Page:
chess tournaments Posts

US Open Chess Takes Center Stage Beginning this Weekend

What’s your move?

Each year a new chess champion is crowned at the US Open, and 2013 will be no different.  In the 113th edition of the US Open chess tournament, the matches will be held in Madison, Wisconsin, where chess has been growing in popularity and standing amongst the locals.  One player in particular has drawn immense interest to the tournament this upcoming week, and that chess player is Awonder Liang, a local 10-year old who has become the youngest ever American to be officially crowned as a chess master.  Making his first appearance at the US Open (which uses no age restriction) means that Liang will have an opportunity to make chess history! (more…)

Chess Basic Tactics Series #8 – Final Thoughts and Motivating Words

During the last few weeks we have been learning basic tactics. In this post I’m going to change the pace a bit and write a few words on topics that I believe are overlooked in competitive activities.

Besides chess I have several other hobbies. Many of these are hobbies that I have dedicated myself to for many years. Over the years I’ve noticed that the things that hold people back from improving are almost always the same no matter what the activity.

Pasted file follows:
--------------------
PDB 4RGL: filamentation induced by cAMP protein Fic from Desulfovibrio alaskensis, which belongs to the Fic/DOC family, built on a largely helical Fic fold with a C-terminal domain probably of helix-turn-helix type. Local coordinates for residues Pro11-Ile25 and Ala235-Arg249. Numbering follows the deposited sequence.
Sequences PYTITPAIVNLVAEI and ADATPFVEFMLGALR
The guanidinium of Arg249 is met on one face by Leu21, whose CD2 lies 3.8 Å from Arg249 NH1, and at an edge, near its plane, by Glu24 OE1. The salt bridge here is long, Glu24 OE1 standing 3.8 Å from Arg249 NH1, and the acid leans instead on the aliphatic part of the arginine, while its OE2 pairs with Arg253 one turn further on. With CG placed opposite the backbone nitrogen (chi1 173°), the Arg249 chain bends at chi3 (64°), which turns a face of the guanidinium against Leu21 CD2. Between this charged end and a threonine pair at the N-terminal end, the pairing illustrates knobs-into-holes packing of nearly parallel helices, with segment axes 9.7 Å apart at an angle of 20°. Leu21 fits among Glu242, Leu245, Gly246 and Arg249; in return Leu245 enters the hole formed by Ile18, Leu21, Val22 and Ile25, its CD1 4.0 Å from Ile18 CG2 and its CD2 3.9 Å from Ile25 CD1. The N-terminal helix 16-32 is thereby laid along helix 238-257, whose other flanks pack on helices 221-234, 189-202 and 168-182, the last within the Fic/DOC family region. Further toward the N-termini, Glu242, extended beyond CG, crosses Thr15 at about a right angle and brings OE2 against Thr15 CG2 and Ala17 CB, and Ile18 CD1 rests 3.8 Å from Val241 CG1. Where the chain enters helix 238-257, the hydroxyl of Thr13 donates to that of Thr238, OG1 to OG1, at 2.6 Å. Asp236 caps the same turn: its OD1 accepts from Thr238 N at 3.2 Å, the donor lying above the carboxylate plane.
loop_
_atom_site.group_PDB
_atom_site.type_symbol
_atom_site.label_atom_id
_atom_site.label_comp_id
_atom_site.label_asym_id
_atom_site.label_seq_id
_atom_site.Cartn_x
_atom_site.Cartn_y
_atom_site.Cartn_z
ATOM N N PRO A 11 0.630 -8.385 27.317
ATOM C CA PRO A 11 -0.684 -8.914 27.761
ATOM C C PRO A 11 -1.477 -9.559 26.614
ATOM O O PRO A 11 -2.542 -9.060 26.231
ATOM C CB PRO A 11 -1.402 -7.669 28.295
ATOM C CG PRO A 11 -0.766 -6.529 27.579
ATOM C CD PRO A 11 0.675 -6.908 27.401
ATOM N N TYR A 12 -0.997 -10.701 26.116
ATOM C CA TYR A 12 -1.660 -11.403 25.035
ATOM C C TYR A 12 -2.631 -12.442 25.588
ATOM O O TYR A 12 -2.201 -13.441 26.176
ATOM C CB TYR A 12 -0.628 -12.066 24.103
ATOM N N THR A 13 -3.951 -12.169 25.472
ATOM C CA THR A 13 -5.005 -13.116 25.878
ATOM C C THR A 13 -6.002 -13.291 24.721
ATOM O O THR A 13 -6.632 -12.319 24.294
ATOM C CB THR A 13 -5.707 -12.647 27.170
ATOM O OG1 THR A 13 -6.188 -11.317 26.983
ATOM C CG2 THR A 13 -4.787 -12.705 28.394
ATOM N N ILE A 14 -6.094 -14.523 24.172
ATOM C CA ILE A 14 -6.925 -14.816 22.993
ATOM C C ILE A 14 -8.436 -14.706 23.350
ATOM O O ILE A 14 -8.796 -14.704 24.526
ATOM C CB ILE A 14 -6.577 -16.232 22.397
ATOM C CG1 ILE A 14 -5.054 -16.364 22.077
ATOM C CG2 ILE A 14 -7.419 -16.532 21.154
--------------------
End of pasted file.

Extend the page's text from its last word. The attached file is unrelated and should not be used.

First and foremost many people underestimate the time required to become proficient. They’ll take up chess, play for a few months, realize it’s difficult, and then quit. It’s important to realize that there is a direct correlation between time invested and skill level. I’m sure if there were studies done, we would find that most grandmasters have studied more than masters, who have studied more than experts etc. etc.

The second thing that holds many people back is the failure to practice correctly. The way to improve your skill level is to put yourself in uncomfortable situations where you are forced to adapt. You must increase the difficulty level and push yourself. If you are studying a tactical problem and the answer doesn’t come to you study it further. The corrolary to this to get out of your comfort zone and practice playing positions that you are uncomfortable with. For example, if you primarily play 1. e4, try playing 1. d4 for several games. We must work on our weaknesses if we want to be complete. This is true in chess or anything else.

The fear of losing is also something that can hold someone back. My answer to this is to lose your ego. Even the best players in the world lose sometimes. What separates people is the ability to come back and keep fighting.

The last thing I want to say is that it’s you and only you who can determine your potential. For someone who really wants to do something there’s nothing holding them back. A lot of people want certain things, but they aren’t willing to change or put in the hard work to get there. When you feel like quitting say to yourself; I have to keep going no matter what. Chess history is filled with games where a player turned around a losing position to win or draw. History is filled with examples of people coming back from extremely difficult situations and succeeding. Use these examples as inspiration, and remember, never stop, just keep going.

 

Chess Noob #20 – Ratings

As has been previously mentioned, most tournaments pair you with players of similar ratings.  But what exactly IS a rating?  What does it mean?  How is it tabulated? Can YOU become a Grandmaster?